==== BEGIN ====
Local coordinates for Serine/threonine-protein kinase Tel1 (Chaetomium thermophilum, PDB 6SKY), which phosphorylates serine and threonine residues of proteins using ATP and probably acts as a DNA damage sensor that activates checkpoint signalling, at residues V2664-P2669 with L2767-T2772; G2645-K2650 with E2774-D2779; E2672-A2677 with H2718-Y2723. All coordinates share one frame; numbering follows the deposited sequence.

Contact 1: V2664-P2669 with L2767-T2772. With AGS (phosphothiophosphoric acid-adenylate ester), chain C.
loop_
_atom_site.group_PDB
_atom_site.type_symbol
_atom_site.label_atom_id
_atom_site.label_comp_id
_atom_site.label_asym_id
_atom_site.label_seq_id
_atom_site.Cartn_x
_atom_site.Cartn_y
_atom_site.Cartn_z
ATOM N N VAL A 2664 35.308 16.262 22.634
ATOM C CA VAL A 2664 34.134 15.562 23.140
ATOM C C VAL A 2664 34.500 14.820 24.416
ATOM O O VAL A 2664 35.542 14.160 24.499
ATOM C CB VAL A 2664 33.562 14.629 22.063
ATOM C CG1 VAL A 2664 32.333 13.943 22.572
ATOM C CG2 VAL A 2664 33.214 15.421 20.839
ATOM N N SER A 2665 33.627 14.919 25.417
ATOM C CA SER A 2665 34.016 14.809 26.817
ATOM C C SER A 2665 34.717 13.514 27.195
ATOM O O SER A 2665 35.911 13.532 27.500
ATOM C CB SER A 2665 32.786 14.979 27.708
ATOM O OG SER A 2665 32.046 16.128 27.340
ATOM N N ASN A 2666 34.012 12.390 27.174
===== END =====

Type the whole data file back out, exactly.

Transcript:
Local coordinates for Serine/threonine-protein kinase Tel1 (Chaetomium thermophilum, PDB 6SKY), which phosphorylates serine and threonine residues of proteins using ATP and probably acts as a DNA damage sensor that activates checkpoint signalling, at residues V2664-P2669 with L2767-T2772; G2645-K2650 with E2774-D2779; E2672-A2677 with H2718-Y2723. All coordinates share one frame; numbering follows the deposited sequence.

Contact 1: V2664-P2669 with L2767-T2772. With AGS (phosphothiophosphoric acid-adenylate ester), chain C.
loop_
_atom_site.group_PDB
_atom_site.type_symbol
_atom_site.label_atom_id
_atom_site.label_comp_id
_atom_site.label_asym_id
_atom_site.label_seq_id
_atom_site.Cartn_x
_atom_site.Cartn_y
_atom_site.Cartn_z
ATOM N N VAL A 2664 35.308 16.262 22.634
ATOM C CA VAL A 2664 34.134 15.562 23.140
ATOM C C VAL A 2664 34.500 14.820 24.416
ATOM O O VAL A 2664 35.542 14.160 24.499
ATOM C CB VAL A 2664 33.562 14.629 22.063
ATOM C CG1 VAL A 2664 32.333 13.943 22.572
ATOM C CG2 VAL A 2664 33.214 15.421 20.839
ATOM N N SER A 2665 33.627 14.919 25.417
ATOM C CA SER A 2665 34.016 14.809 26.817
ATOM C C SER A 2665 34.717 13.514 27.195
ATOM O O SER A 2665 35.911 13.532 27.500
ATOM C CB SER A 2665 32.786 14.979 27.708
ATOM O OG SER A 2665 32.046 16.128 27.340
ATOM N N ASN A 2666 34.012 12.390 27.174